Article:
The Soviet Union and then Russia institutionalized active political interference measures over many decades and advanced them into a comprehensive foreign policy tool. The strategy is used to undermine democratic governance processes in the United States and its allies, with the overarching aim to weaken the United States and its allies, while advancing Russia as a global power. Russian-backed attempts to create discord in the United States have made use of existing movements across the American political ideological spectrum and worked to create new ones.

  • Cyber Vulnerabilities Affecting Bluetooth-Based Medical Devices

    Internet-of-Things (IoT) such as smart home locks and medical devices, depend largely on Bluetooth low energy (BLE) technology to function and connect across other devices with reduced energy consumption. The Greyhound framework, named after the breed of dogs known for their hunting abilities, was designed to systematically sniff out security lapses in Wi-Fi and Bluetooth enabled devices.

  • Foreign Actors Will Likely Spread Disinformation about 2020 Election Results: FBI, CISA

    In a testimony before Congress last week, FBI Director Christopher Wray warned lawmakers that Russia is not letting up in its efforts to sway the outcome of the November presidential election. He said that what worried him the most was “the steady drumbeat of misinformation and amplification” of false claims about the integrity on the American voting system and the spreading of lies about mail-in voting. The purpose is to sow doubt and confusion about the election results, thus readying the ground for a challenge to, or even a rejection of, the results. On Tuesday, the FBI and CISA issued a public service announcement about foreign actors and cybercriminals spreading disinformation about election results.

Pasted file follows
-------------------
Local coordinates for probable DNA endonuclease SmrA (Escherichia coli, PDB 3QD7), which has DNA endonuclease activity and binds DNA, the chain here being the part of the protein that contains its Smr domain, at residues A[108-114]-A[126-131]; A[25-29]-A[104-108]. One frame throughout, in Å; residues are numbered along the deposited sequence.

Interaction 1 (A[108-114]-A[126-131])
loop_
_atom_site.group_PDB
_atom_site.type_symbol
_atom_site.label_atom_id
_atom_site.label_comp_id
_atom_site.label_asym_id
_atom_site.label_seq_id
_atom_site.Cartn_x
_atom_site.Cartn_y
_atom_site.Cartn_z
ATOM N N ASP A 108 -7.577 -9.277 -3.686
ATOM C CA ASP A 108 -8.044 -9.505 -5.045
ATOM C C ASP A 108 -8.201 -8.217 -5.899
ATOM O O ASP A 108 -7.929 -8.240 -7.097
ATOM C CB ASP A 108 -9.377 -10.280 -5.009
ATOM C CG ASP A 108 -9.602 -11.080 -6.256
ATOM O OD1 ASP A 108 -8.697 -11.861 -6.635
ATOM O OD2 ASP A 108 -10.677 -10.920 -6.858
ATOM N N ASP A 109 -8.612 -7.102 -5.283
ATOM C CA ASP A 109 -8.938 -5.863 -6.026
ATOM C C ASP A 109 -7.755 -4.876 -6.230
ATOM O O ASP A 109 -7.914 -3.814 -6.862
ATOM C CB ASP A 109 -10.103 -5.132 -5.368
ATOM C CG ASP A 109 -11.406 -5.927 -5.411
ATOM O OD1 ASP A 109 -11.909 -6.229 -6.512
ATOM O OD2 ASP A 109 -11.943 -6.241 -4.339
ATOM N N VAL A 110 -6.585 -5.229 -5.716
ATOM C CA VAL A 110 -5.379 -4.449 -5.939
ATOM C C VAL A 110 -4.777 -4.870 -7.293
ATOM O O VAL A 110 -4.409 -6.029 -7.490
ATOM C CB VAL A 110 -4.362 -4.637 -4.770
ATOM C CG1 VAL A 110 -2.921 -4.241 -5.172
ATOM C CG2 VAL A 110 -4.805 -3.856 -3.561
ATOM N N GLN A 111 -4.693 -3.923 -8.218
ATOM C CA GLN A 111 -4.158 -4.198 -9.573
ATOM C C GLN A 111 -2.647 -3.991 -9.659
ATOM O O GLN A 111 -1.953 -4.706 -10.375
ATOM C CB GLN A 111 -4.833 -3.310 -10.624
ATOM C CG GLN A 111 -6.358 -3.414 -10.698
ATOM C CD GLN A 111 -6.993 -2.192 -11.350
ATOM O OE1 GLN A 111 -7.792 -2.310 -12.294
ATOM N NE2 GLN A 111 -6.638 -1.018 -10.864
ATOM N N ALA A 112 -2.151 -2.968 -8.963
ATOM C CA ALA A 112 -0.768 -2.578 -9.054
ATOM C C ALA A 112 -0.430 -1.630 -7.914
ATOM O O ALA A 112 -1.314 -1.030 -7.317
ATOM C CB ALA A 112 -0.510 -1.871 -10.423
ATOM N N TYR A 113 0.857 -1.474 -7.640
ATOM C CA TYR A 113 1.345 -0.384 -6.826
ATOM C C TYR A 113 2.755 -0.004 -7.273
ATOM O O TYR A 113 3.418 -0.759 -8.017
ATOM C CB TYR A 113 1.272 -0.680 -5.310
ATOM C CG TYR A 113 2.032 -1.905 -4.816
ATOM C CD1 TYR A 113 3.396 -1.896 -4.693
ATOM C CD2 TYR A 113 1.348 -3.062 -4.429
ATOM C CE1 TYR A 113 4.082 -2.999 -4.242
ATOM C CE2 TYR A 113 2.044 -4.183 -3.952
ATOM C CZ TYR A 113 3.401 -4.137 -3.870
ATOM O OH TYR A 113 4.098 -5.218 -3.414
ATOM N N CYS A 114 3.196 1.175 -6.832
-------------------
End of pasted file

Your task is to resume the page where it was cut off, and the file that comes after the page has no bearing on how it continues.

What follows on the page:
• Thwarting the Biggest Cybersecurity Threat to Voting in the 2020 Election

    While the controversy over the integrity of mail-in votes continues, in-person voting this time around faces potential security risks that could alter the outcome. As was the case in the 2016, Russia’s social media campaign to help its preferred candidate is already underway. For November 2020, however, Russia is planning to add another, more insidious and more threatening layer of election interference, which raises this question: Who protects the voting machines that most Americans use to submit their ballots on election day? According to Tulane University’s William “Bill” Rials, local governments, which oversee the protection of these machines and their respective databases, should be acting now to prevent cybersecurity attacks that can disrupt electronic voting.

  • The Phish Scale: NIST’s New Tool Lets IT Staff See Why Users Click on Fraudulent Emails

    Researchers at the National Institute of Standards and Technology (NIST) have developed a new tool called the Phish Scale that could help organizations better train their employees to avoid a particularly dangerous form of cyberattack known as phishing.

  • Russia Is Back, Wilier Than Ever — and It’s Not Alone